Hesperian Health Guides
Chapter 14: Light
Every day 20,000 people visit the HealthWiki for lifesaving health information. Ifwe could translate 50 more chapters.
Make a gift to support this essential health information people depend on.
- Chapter 14: Light
Many export factory workers must keep their eyes focused on small parts and details. To see well, your work area should be lit evenly and brightly. Too little, too much, or uneven light can harm your eyes and cause other health problems.
A factory without enough light in corridors and storage areas makes it harder for workers to see dangers and prevent accidents, harder to escape a fire, and can make people feel unsafe, especially women.
Make work safer
- Evaluate and install lighting in the work areas, storage room, bathrooms, stairs and hallways, around the entrance of the factory, and at emergency exits.
- Clean lights regularly and change broken or burned-out bulbs.
- Add general lighting if needed.
- Add task lights for work that is very detailed, such as sewing or cutting.
- Monitor glare and reflection and pay attention to any changes in the light that might be causing you problems.
How to know if light is a problem
The best way to find out if the lighting in your factory is harmful is to ask other workers:
- Do you need to bend over to see your work better because you do not have enough light?
- Do you have to work in uncomfortable positions to see well or to get away from a bright light?
- Do you often get headaches while working?
- Are your eyes tired, aching, dry, or irritated at the end of your shift?
Also pay attention to the lights in the factory:
- Are there lights or does light only come from outside?
- How far apart are the lights? Are they close together or too far apart?
- Are the lights bright enough?
- Does the light cause bothersome reflections or glare on windows, or shiny floors, tables, or equipment?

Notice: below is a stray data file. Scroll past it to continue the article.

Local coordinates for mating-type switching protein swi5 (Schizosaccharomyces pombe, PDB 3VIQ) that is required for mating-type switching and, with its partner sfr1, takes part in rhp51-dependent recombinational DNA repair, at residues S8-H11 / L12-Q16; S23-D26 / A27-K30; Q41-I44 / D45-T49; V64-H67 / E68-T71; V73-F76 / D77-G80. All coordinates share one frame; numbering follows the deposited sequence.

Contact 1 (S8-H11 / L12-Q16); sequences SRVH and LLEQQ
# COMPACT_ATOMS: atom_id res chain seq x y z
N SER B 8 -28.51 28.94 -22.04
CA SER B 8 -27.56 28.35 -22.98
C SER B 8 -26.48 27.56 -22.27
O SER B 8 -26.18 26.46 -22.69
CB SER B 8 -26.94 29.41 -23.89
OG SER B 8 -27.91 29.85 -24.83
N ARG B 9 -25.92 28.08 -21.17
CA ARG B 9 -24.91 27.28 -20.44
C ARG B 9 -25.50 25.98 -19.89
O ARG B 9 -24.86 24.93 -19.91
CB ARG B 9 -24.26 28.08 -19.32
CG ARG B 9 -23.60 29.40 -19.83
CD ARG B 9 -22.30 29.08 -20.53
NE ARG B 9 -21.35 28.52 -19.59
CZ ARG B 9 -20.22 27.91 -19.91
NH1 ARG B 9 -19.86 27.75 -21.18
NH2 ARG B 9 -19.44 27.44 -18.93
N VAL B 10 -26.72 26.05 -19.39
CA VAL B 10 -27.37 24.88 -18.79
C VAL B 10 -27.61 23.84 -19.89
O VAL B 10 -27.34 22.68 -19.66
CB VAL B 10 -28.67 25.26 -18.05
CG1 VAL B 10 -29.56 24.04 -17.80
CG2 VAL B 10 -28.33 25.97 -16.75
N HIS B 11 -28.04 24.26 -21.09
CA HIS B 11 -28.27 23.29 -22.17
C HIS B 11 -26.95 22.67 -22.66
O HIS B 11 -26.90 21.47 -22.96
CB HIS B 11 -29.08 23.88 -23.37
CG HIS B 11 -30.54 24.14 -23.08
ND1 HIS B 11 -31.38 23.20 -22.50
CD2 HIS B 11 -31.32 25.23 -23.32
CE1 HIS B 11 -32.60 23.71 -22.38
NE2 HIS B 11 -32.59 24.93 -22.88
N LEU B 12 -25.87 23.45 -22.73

- Are the lights in good repair?
How to see better and protect your eyes
Add or change lights. Your factory may need more or different kinds of lights for different tasks. Lights that hang high above the work area should provide a soft, even light. Many workers need a task light they can adjust so there are no shadows on their machine or their work. Older workers may need brighter lights.
Use energy-saving light bulbs. Energy-saving bulbs give as much light as other bulbs. They may cost a little more, but use less energy, so they save money in the long term. Compact fluorescent bulbs contain mercury, so if one breaks, clean it up carefully and dispose of it as toxic waste.
Repair lights. Get the boss to repair ﬂickering and broken lights, and broken window shades.
Clean lights regularly. Lights are often ignored, because they are too high up to clean. But cleaning them regularly can help improve visibility in the workplace. Clean dust from your task light every day.
Move for better light. If you cannot change or move the light, you may be able to turn or move your workstation, or change the way you sit or stand as you work. Some workers wear a hat with a brim to keep bright overhead light out of their eyes.
Cover surfaces that reflect light. To reduce glare, cover shiny surfaces with fabric, paint, or other coating that does not reflect light. Cover windows with cloth, curtains, or blinds when the sun is too bright or casts shadows.
Wear eye glasses. If your eyes are tired or irritated, or if you have trouble seeing your work, get an eye examination to find out if eye glasses can help. Each person’s eyes are different, and lenses for eye glasses are made to fit one person’s eyes. Eyesight changes over time. If you wear glasses and still have trouble seeing, you may need different lenses. Doing eye exercises can help keep your eye muscles healthy.